To examine how Circus broadly approaches equity and inclusion in North America, a survey was generated and distributed online. Respondents answered questions across categories of comfort, diversity, bias, professional experience and expertise, and demographics to gauge whether significant differences in subjective personal experience existed between artists. The data was then collated, analyzed, visualized, and displayed. Respondents indicated significant differences in experiences when it came to categories of bias, diversity, and grants/scholarships but little difference in professional and comfort categories. Open ended questions indicated a desire for more inclusive policies in circus spaces, inclusion of “sliding-scale” and other alternative payment options, a larger number of people of color in executive positions, elimination of hiring biases, and higher levels of racial equity training for circus staff and students.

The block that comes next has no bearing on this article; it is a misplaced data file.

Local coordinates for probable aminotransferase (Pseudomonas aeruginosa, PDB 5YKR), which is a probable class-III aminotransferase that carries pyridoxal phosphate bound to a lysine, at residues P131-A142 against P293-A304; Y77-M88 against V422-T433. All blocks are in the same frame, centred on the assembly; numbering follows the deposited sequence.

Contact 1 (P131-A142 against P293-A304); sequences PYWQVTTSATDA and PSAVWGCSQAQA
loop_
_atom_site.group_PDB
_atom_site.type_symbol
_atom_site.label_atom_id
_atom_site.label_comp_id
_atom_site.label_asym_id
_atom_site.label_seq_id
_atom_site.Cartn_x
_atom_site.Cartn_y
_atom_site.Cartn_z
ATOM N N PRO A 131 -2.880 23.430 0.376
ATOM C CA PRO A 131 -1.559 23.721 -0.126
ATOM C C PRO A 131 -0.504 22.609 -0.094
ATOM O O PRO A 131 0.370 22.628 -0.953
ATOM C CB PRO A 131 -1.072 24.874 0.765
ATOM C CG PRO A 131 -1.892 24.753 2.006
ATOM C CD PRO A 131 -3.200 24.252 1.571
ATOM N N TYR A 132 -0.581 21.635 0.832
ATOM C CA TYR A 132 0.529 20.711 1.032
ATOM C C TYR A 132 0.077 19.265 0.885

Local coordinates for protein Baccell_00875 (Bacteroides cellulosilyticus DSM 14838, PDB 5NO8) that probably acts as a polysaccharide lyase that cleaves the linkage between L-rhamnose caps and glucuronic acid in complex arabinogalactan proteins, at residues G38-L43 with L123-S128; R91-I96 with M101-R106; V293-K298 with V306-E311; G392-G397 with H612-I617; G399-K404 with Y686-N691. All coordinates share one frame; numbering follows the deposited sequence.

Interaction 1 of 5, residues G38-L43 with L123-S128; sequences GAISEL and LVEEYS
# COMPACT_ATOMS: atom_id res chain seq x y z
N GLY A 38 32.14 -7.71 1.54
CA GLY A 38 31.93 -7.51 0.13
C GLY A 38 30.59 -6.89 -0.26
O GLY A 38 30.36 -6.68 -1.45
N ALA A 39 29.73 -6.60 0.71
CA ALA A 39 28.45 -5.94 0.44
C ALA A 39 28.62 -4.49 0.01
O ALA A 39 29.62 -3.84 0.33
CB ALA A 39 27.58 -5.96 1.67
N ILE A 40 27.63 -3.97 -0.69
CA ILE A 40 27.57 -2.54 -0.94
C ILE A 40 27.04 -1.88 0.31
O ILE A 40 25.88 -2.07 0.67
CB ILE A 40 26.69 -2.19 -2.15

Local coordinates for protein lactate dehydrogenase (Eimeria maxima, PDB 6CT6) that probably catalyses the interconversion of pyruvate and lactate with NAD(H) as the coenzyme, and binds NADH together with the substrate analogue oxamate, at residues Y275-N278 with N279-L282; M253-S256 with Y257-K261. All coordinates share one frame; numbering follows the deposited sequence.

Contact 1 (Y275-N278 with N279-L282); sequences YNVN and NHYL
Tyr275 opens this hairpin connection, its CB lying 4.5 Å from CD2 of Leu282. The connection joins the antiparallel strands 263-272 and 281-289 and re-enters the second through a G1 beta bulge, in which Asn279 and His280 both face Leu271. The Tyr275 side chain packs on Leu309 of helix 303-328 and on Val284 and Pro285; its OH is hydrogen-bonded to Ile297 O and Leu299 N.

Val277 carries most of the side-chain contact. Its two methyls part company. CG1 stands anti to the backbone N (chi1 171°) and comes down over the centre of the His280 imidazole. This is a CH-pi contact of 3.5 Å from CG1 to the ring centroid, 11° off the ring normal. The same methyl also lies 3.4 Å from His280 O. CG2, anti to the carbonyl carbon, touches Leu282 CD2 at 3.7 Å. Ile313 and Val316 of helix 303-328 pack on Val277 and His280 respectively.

staff and students. Introduction Circus has been a staple of American Entertainment since its founding. Indeed, digital databases like Circus in America: 1793-1940 catalogue the wide array of circus acts through American history and how they are influenced by the zeitgeist of the world in which they are performed. Through these primary sources, it is clear that circus is a “microcosm of society,” complete with the complexities of the settings in which it is performed. From the side show to the use of animals, the circus has evolved with people’s tastes and tolerances. It has reflected society’s attitudes toward entertainment, comedy, race, class, ethnicity, and the unknown. In light of increased national focus on racial justice and the public lens on institutional racism, it is a...
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